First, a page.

In conjunction with Feeding America, Tarrant Area Food Bank urges Congress to support all American families:
• Strengthen SNAP by extending the benefit boost for all recipients to increase benefits by at least 15 percent for the duration of the economic downturn to provide critical food assistance and to help promote economic stimulus
• Increase funding for food purchases to support food banks, specifically through an additional $900 million for food purchases through the Emergency Food Assistance Program (TEFAP) until September 30, 2022. Congress should also ensure any additional funding to help support USDA food purchases of commodities impacted by COVID-19 supply chain disruptions are distributed through USDA food distribution programs.
• Extend and expand Pandemic-EBT to ensure USDA has the authority needed to continue this important program through the summer and for future school closings. Extend and strengthen child nutrition program waiver authority to ensure the flexibility needed to continue operations.
• Provide direct, financial assistance to those most at risk of food insecurity by expanding the Child Tax Credit and Earned Income Tax Credit, and ensuring that the increased benefits are targeted to those individuals and families with the lowest incomes.
• Invest $543 million in the cold storage and transportation capacity of the nation’s charitable food system.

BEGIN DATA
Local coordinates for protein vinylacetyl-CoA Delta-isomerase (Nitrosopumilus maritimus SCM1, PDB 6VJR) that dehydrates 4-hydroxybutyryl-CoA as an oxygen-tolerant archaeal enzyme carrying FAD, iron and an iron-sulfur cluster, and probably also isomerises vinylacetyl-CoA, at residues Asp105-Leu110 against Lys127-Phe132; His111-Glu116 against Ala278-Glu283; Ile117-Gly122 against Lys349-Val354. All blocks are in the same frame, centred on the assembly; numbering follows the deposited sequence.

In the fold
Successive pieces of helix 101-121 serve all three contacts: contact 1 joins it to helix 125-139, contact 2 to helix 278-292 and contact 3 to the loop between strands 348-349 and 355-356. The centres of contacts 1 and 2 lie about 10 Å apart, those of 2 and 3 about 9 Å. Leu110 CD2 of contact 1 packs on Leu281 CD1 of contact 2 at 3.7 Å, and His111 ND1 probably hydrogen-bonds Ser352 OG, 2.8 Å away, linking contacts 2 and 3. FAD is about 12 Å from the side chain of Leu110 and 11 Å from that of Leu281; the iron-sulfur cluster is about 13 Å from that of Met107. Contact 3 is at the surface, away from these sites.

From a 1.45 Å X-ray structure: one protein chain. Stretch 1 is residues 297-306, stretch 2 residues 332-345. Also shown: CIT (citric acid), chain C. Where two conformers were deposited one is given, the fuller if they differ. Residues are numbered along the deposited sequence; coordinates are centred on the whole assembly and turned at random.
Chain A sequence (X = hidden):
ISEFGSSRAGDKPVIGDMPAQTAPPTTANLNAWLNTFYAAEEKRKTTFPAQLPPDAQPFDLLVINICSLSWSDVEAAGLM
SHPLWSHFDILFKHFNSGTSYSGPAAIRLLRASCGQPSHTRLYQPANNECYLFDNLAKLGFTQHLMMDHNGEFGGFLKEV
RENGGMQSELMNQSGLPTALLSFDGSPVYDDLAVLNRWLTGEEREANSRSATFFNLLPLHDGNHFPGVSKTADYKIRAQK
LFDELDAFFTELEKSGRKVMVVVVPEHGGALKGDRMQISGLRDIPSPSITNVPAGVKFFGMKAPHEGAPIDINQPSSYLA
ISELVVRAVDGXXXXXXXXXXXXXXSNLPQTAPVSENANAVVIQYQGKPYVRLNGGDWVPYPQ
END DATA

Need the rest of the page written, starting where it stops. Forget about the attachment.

Improve SNAP access for vulnerable populations such as those aged 60 and older (HB 701 and SB 224 as well as college students (to be filed).
Texas ranks as the 5th highest state for senior food insecurity, yet only 50% of eligible Texas seniors are enrolled in SNAP. Tarrant Area Food Bank (TAFB) is hopeful for relief being proposed in the 2021 legislative session which would streamline access to nutrition assistance for older Texans. A new SNAP bill would simplify the program’s lengthy application process for Texas households composed exclusively of older adults.
The Texas Department of Agriculture cut $1.9 million from the Surplus Agricultural Product Grant, which helps food banks procure fresh produce from local growers. The cuts are aimed at satisfying a directive from the Governor to trim agency budgets by five percent. We work with Feeding Texas and our fellow food banks to encourage Texas Senators and Representatives to support reversing the FY20-21 $1.9M cut to the Surplus Agricultural Products Grant in the supplemental appropriations process.
The SNAP program is our nation’s first line of defense against hunger and a means-tested program, meaning that applicants must have income below a certain level to qualify for assistance. Eligibility for SNAP is based on household size, income, citizenship status, and other factors. Texas also uses a Vehicle Asset Test to determine SNAP eligibility, which is a limit placed on the value of the vehicles that a household may own and still qualify for the program. The current limits are $15,000 for the first vehicle and $4,650 for the second or any additional vehicles. If a car’s value exceeds those limits, the excess value is applied to a liquid asset limit of $5,000 (e.g., cash in a savings or checking account). If an applicant’s total assets exceed this limit, they do not qualify for food assistance.
TAFB urges the Texas House and Senate to eliminate this outdated requirement, or reassess the value allowed on a second car based on 2021 estimates and not the previous, outdated asset limit.